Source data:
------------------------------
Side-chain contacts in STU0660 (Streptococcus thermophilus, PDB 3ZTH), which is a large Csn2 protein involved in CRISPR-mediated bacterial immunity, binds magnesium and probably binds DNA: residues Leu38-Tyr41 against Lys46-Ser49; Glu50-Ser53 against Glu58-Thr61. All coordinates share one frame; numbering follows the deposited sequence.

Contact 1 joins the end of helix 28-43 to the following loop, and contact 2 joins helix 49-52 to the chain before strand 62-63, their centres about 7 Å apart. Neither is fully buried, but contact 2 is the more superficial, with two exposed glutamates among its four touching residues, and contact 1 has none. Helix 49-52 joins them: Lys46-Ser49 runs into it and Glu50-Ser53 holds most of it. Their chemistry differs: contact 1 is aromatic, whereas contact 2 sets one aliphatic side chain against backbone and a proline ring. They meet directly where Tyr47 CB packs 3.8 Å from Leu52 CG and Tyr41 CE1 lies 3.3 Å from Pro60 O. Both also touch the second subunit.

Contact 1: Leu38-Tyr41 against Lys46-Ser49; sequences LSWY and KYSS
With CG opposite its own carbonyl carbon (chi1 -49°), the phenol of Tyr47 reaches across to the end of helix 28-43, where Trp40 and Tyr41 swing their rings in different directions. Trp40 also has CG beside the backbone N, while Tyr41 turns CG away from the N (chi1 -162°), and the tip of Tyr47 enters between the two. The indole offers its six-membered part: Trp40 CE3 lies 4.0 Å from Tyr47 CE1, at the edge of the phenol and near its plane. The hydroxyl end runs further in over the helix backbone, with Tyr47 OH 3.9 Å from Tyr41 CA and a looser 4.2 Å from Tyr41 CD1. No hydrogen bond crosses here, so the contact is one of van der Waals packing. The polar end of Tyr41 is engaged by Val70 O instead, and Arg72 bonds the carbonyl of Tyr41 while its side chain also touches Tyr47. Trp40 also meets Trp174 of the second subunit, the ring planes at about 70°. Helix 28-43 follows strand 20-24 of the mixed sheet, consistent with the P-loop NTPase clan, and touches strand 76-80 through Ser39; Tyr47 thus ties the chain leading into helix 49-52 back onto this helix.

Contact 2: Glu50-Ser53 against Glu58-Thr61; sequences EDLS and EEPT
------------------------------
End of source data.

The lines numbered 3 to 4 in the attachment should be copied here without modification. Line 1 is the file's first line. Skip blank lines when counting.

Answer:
Contact 1: Leu38-Tyr41 against Lys46-Ser49; sequences LSWY and KYSS
With CG opposite its own carbonyl carbon (chi1 -49°), the phenol of Tyr47 reaches across to the end of helix 28-43, where Trp40 and Tyr41 swing their rings in different directions. Trp40 also has CG beside the backbone N, while Tyr41 turns CG away from the N (chi1 -162°), and the tip of Tyr47 enters between the two. The indole offers its six-membered part: Trp40 CE3 lies 4.0 Å from Tyr47 CE1, at the edge of the phenol and near its plane. The hydroxyl end runs further in over the helix backbone, with Tyr47 OH 3.9 Å from Tyr41 CA and a looser 4.2 Å from Tyr41 CD1. No hydrogen bond crosses here, so the contact is one of van der Waals packing. The polar end of Tyr41 is engaged by Val70 O instead, and Arg72 bonds the carbonyl of Tyr41 while its side chain also touches Tyr47. Trp40 also meets Trp174 of the second subunit, the ring planes at about 70°. Helix 28-43 follows strand 20-24 of the mixed sheet, consistent with the P-loop NTPase clan, and touches strand 76-80 through Ser39; Tyr47 thus ties the chain leading into helix 49-52 back onto this helix.